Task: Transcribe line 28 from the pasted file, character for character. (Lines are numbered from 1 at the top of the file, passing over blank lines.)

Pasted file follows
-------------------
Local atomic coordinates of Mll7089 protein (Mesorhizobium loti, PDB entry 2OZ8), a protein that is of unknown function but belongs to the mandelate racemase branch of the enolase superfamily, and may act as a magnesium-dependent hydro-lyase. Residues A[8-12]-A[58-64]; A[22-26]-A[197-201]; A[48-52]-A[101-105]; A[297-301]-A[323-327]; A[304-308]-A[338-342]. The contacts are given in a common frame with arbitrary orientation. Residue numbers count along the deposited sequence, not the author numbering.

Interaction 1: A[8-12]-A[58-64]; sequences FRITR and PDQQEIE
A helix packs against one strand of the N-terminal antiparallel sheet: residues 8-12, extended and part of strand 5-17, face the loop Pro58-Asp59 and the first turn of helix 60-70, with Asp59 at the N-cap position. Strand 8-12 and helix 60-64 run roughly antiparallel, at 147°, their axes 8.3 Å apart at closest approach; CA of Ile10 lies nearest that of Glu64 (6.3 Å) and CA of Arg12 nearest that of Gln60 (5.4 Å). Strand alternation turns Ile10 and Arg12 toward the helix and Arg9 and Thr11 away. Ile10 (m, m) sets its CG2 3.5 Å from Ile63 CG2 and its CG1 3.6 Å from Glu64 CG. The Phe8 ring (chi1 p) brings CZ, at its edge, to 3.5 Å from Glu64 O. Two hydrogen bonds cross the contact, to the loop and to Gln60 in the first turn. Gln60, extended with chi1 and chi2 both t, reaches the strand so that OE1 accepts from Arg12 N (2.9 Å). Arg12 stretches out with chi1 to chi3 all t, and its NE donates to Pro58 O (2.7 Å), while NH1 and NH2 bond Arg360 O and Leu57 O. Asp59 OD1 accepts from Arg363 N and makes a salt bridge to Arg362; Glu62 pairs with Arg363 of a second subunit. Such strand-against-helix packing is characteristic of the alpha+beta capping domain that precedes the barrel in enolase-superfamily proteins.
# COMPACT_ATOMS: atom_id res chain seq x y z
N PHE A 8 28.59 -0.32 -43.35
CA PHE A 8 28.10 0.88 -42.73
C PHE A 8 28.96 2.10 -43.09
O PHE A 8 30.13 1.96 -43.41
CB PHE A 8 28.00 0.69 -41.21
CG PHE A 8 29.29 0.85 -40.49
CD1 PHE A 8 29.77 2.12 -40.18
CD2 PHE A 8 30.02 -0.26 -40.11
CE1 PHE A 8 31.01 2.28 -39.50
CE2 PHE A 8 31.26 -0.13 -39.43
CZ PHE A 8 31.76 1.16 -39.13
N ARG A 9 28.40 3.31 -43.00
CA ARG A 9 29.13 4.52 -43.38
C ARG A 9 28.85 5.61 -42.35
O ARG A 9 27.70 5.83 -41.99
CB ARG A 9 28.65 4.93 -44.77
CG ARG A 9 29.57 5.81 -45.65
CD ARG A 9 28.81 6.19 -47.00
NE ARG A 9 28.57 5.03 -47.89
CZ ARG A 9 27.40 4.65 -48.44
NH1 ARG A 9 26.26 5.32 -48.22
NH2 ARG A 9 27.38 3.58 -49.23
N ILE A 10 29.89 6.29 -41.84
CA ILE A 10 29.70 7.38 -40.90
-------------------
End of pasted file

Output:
CA ILE A 10 29.70 7.38 -40.90